About two weeks later, Newark priests told Reading that church officials made an unannounced visit to the archdiocese, apparently to clamp down on use of the beach house. It was perhaps the first attempt to curtail McCarrick’s activities. But like some other actions later taken by priests and church officials, there were either no consequences or they were fleeting, as McCarrick took seminarians to the shore home for years afterward.
The New Jersey reporters missed one important source of information, the Italian book Il Giorno del Guidizio, which I summarized for you in November 2018. I wrote to the New Jersey reporters yesterday, to alert them to this additional source of information.
Because they don’t know the book, the New Jersey reporters write:
The allegations against McCarrick remained an open secret in the church even after the Newark Archdiocese and Metuchen Diocese paid two seminarians to settle claims against him in 2005 and 2007… McCarrick retired as head of the Washington Archdiocese in 2006, when he turned 75, the Vatican’s required age of retirement. It is not known whether his departure was connected to the payouts.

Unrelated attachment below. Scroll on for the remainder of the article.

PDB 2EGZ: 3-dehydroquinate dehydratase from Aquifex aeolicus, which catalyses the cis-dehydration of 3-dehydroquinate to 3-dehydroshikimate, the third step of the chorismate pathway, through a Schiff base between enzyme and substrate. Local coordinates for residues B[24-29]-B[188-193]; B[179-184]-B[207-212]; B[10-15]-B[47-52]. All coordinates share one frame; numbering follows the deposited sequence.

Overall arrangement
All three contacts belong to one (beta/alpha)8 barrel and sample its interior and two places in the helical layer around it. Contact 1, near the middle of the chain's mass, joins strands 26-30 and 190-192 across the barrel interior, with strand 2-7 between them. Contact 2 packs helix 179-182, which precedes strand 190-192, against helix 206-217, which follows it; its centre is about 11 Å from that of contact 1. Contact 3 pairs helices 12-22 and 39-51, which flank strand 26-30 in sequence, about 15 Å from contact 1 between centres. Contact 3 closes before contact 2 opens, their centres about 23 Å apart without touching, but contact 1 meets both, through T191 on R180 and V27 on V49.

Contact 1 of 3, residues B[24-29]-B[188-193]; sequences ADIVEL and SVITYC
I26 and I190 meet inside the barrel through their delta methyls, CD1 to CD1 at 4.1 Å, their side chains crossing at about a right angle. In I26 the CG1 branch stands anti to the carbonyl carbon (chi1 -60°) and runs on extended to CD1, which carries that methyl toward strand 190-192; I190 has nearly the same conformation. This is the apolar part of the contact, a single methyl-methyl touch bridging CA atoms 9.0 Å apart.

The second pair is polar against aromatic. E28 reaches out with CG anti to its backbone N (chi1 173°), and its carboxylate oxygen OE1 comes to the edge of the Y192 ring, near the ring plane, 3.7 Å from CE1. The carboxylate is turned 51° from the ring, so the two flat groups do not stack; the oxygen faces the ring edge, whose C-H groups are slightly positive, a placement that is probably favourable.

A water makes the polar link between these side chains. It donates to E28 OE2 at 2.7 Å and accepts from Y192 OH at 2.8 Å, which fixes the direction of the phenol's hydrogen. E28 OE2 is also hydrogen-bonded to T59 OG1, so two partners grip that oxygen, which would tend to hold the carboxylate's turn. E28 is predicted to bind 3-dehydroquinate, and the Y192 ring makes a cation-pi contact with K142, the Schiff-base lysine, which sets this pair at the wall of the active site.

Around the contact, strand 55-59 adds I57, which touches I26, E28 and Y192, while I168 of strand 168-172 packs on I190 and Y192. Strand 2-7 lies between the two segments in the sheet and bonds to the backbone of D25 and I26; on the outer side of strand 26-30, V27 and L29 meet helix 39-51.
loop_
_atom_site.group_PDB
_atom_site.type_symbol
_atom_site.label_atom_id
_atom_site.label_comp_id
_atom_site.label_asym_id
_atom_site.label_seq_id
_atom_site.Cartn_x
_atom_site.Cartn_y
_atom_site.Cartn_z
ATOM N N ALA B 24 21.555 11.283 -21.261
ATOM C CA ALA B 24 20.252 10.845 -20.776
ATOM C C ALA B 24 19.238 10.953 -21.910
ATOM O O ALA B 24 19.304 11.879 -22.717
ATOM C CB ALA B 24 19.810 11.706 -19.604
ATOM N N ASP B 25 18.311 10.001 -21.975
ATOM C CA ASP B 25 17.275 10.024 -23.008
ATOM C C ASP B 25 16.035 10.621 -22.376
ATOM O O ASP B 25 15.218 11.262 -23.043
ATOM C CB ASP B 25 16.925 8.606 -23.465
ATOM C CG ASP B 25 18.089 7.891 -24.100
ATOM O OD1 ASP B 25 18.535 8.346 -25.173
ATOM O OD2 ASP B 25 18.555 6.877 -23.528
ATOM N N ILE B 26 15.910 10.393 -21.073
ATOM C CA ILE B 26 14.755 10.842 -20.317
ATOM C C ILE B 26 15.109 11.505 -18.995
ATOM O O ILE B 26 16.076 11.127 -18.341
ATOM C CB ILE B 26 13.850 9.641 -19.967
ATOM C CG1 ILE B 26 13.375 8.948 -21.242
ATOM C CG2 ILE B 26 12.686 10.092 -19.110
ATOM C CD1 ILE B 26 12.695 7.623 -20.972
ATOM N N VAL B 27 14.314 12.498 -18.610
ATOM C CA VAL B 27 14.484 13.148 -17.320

It actually is known that McCarrick’s departure from Washington came so suddenly because of the payouts. A Vatican official spoke off the record about it, back in the fall of 2018. The official revealed this chain of events:
McCarrick turned 75 three months after Benedict XVI became pope.
Years earlier, while he was still Card. Ratzinger, Benedict had concluded that McCarrick posed a danger to the good name of the Church. The Vatican became aware of the first McCarrick settlement in December 2005, apparently.
The pope then rushed the replacement process for McCarrick. (Healthy sitting Cardinal Archbishops usually remain in office until age 80.) Donald Wuerl became the new Archbishop of Washington well before McCarrick turned 76.
Then the McCarrick-retirement phase of the cover-up began. The details of that phase, once they all come to light, will likely serve to explain why your unworthy servant languishes in unjust suspension from ministry.